While chinchillas can hear these noises, they are not the most spatially aware animals. Chinchillas lack in the sound localization department—which is how animals tell where a sound is coming from. They are actually worse than humans at this, so being able to tell that a predator is coming in general is an important factor for the animal, especially since it cannot tell where the predator is.
A chinchilla owner might get annoyed by its barking at the sound of the pizza-delivery guy, but in the wild, that animal’s keen sense of hearing saves its life.
4. It is how their ears function.
Chinchillas are so sensitive to sounds and can hear so well for one, simple reason: their big ol’ ears. Animals that have larger ears have better hearing, especially when it comes to higher pitches. A chinchilla’s large set of ears are able to trap more sound waves due to their size. When an animal has a larger ear, it can catch more sound waves.
This promotes better hearing due to the structure of the ear in general. Because the larger outside of the ear can catch more sound waves, then when the sound waves are transmitted into vibrations within the inner structure of the ear, the brain can process the pitch of the sound and the loudness of the sound better, as well.
When a chinchilla hears a higher-pitched sound, its large ears catch most of the sound waves, then transmit most of those waves into vibrations. When there are more waves, like with higher pitches, there are more vibrations. So, the animal’s brain recognizes the sound as louder than lower-pitched sounds. This is where the “sensitivity” idea stems from.
Since chinchillas are wired to understand higher pitches normally, they are more sensitive to louder high pitches—like whistling and beeping. If a noise is abrupt and high-pitched, then it can become overwhelming for the small animal’s plus-sized ears.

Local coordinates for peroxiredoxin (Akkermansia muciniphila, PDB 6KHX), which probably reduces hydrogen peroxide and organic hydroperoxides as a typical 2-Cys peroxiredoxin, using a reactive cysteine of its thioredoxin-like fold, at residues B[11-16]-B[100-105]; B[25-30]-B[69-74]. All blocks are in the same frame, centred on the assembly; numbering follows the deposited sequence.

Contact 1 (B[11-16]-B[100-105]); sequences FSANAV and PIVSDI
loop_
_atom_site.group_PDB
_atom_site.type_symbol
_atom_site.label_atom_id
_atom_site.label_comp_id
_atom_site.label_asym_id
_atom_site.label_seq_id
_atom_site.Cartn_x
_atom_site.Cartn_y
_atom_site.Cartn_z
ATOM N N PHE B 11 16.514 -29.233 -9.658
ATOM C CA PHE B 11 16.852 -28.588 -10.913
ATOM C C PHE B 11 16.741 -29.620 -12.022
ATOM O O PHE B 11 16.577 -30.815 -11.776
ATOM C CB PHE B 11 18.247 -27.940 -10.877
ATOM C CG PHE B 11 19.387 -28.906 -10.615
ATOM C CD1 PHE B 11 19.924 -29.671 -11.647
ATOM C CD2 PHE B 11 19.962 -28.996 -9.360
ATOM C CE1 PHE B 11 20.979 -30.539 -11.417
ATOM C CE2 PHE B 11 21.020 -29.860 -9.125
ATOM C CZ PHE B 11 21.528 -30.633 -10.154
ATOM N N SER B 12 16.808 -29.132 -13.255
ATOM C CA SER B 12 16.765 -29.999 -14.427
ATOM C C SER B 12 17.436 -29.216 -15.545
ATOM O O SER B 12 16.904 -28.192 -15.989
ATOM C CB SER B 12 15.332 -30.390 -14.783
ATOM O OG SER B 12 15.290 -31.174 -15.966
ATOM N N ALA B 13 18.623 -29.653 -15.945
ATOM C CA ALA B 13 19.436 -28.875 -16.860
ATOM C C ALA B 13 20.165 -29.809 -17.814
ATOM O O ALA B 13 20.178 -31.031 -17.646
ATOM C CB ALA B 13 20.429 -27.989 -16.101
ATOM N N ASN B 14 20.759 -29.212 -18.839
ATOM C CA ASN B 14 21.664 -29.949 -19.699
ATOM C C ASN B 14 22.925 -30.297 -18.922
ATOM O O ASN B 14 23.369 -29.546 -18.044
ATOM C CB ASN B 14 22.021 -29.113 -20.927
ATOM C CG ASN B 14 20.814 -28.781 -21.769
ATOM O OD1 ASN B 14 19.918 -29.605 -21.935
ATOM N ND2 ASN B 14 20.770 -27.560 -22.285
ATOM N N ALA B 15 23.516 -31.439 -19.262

5 Tips to Manage Sound Levels around Your Chinchilla
Do not worry, chinchillas will not die from loud noises! They might be able to hear better than humans, but they are not too dramatic about it. Here are some tips:
1. They like quiet.
Overall, chinchillas prefer calm, quiet environments. In the wild, they lead quiet lives in small holes and live between rocks. They like plenty of space to do their own things, and they do not like noisy neighbors.
2. Let them adjust.
It takes a new chinchilla pet a small amount of time to get used to human sounds, especially if they are adopted when they are older. Eventually, they get used to the consistent hums and bumps of their new space—like any small, new pet—but it will take them a bit of time to get accustomed to everything. They will never be prepared for any random, loud noises, but they will only bark until they realize they are not under attack.
3. Your loud is their loud.
If you are worried about if your life is too noisy for a chinchilla, use this rule of thumb: if it is too loud for you, it is too loud for them. Basically, if you would wear earplugs, they would definitely need them. They will not be upset by the occasional too-loud TV, but band practice might be bit much for the small animal.
4. They will let you know when it is too loud.
If you are still unsure if your behavior might be too loud for a chinchilla’s calm lifestyle, watch how they react to you and your noises. When a chinchilla thinks something is far too loud, they hide and cower with their ears flattened against their head. When you see your pet do this, you know you need to tone it down a bit.
5. They won’t always be so sensitive.
It is important to note that chinchillas, like humans and their aging process, tend to begin to lose their hearing as they get older. They begin to lose their ability to hear higher frequencies, but their lower range of hearing stays relatively the same—much like a human’s.
The hearing loss only worsens as the chinchilla ages, which is why, in the wild, chinchillas live in groups—which is a hint that if you are looking to get one, go ahead and get it a best friend!
Chinchillas are cute, loving animals. They may not be squeezable, and they might be a tad jumpy with loud noises, but they are great animals with a lot of unique tendencies.
Remember, you can judge a chinchilla’s hearing by thinking of your own, but since they are so small, try not to push their hearing limits too much—so maybe just lay off the rock n’ roll practice if you are thinking of getting one.